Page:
One more post before the batteries die in the Tosh. I’ve been installing software and posting from the little beastie for quite some time now, and the little icon tells me I have less than 20 minutes left. It’s done quite well, really. It’s been running for about three hours now, and that included some fairly heavy file copying and downloading over the wireless connection. And I’d used it on battery quite a bit at work on Monday, too – and that included using a PC card wireless connection, so it looks like the total battery life might not be too far off the claimed six hours. Certainly six hours of more normal application use and moderate web and email work seems feasible.
Have I mentioned what a nice machine this is?
 New 3G data card from Orange, which actually works with the VPN, which makes it potentially very useful. At least one of our senior people wants one. I’ve told him he’ll have to wait until I’ve tested it some more, though
OK. Confession time. In 1979, when this album first appeared, I was deeply
uncool. I had no interest at all in popular music, so The Clash
completely passed me by. Sorry. I made up for it a few years later, and by the mid 80s, I was much better.
Anyway, what we have here is a really rather tasty 25th anniversary edition of possibly the definitive Clash album. It’s presented in a tasteful fold out sleeve which includes a nice little booklet with archive photographs, articles and notes on the original album, and a reproduction of the original 12″ lyric sheet. Good so far. But if (like any discerning music fan) you already have London Calling on CD, why would you buy this? Well, apart from its general gorgeousness and style, the package also includes a CD of demos, alternative versions and the like, culled from the long lost Vanilla Tapes and a DVD featuring a documentary by the ubiquitous Don Letts and some original promo videos.
Much has been writen by far more coherent people than me, so I’ll jsut say that this is a glorious album, from the opening blast of the title track through to Train in Vain. Get it now. Not necessarily this edition (the standard one should be available for not a lot at all), but certainly the original album.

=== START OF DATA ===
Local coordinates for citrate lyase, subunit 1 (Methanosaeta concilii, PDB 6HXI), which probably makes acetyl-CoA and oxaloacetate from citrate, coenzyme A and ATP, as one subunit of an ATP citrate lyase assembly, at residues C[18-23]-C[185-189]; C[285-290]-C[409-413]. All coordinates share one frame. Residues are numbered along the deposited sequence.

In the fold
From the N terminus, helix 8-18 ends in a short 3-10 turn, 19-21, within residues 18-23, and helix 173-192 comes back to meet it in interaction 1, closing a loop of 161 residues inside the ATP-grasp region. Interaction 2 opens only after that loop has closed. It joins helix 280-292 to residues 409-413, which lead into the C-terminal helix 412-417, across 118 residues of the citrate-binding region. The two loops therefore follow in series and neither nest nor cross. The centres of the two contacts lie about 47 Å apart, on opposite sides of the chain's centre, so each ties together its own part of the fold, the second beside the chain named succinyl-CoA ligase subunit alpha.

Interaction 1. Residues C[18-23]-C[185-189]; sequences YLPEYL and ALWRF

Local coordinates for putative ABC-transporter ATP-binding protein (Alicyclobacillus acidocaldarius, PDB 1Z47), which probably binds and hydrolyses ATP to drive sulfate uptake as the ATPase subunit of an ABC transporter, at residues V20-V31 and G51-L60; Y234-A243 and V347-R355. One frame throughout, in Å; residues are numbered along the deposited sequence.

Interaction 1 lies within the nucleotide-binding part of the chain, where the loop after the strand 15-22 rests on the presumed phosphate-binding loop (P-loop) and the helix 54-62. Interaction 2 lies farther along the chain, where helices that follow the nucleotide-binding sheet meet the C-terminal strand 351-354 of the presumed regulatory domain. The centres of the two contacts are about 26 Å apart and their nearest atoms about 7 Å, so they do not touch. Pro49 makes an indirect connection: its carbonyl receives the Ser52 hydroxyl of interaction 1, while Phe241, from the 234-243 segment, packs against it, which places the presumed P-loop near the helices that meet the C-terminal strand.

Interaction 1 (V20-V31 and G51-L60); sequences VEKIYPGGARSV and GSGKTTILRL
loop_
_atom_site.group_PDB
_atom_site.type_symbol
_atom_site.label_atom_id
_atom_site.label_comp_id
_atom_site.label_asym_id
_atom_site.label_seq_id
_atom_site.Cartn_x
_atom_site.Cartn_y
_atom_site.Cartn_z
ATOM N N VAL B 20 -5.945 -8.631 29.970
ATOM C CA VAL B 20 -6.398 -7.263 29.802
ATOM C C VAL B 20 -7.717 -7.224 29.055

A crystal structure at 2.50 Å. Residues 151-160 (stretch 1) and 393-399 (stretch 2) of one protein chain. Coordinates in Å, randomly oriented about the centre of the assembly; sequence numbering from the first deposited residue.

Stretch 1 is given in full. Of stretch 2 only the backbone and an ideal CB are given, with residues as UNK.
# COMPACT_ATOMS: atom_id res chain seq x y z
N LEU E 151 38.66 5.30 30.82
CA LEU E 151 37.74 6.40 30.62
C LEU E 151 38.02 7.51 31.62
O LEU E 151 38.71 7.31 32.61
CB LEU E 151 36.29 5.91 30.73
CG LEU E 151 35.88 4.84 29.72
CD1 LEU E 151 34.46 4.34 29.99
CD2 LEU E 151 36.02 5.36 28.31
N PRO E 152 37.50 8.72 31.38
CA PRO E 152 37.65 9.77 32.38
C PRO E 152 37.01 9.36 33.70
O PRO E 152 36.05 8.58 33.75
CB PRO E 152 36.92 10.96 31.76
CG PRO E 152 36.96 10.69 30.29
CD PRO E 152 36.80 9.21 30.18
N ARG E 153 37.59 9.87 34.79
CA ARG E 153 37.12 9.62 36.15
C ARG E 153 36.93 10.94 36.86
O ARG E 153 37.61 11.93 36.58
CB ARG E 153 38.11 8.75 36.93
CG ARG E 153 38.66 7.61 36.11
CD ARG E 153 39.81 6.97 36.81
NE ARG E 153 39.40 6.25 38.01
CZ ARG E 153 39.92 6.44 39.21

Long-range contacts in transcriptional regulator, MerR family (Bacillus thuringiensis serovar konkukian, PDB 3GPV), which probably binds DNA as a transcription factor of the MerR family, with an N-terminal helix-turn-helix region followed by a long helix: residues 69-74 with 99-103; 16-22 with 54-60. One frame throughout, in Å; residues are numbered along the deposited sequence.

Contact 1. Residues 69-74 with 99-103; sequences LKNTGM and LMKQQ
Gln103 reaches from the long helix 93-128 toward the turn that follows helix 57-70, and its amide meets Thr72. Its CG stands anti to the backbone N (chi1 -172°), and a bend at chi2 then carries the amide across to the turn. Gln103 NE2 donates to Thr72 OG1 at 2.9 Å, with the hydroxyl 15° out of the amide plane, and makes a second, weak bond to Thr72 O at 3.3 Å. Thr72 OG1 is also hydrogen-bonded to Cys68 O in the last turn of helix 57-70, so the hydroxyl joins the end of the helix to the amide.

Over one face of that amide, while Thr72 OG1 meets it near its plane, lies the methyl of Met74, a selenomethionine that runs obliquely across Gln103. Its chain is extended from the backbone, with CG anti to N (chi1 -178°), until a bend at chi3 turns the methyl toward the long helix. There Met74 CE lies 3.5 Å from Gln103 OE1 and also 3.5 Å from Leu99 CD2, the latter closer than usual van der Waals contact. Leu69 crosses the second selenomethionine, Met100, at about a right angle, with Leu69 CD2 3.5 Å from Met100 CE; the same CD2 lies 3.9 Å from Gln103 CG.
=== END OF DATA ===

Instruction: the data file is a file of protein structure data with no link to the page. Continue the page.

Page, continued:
In the UK, that is. It didn’t appear in the US until the following year, which goes some way to explaining Rolling Stone magazine’s labelling it as the best album of the 1980s.
 It had been thought that the only copy had been lost, but apparently Mick Jones found another while moving house.
 Who made the quite excellent Westway to the World and was in Big Audio Dynamite with Mick Jones.
Hmmm. Can’t seem to get it together to do much exercise. Again. Took longer than usual to recover from the last London trip, then had a night out. This evening, I got involved with some other things.
That wouldn’t be so bad, but I didn’t even walk to or from work today. This morning I was feeling a little fragile, and this evening it was raining just enough to make warning a little too unpleasant to contemplate.
 A future post will reveal all
Well, I had a night out. I might have had a wee drinkie or two. This probably accounts for this morning’s scary figure of 203.0 pounds (14 stone 7 pounds, 92.1kg).
Should be better tomorrow……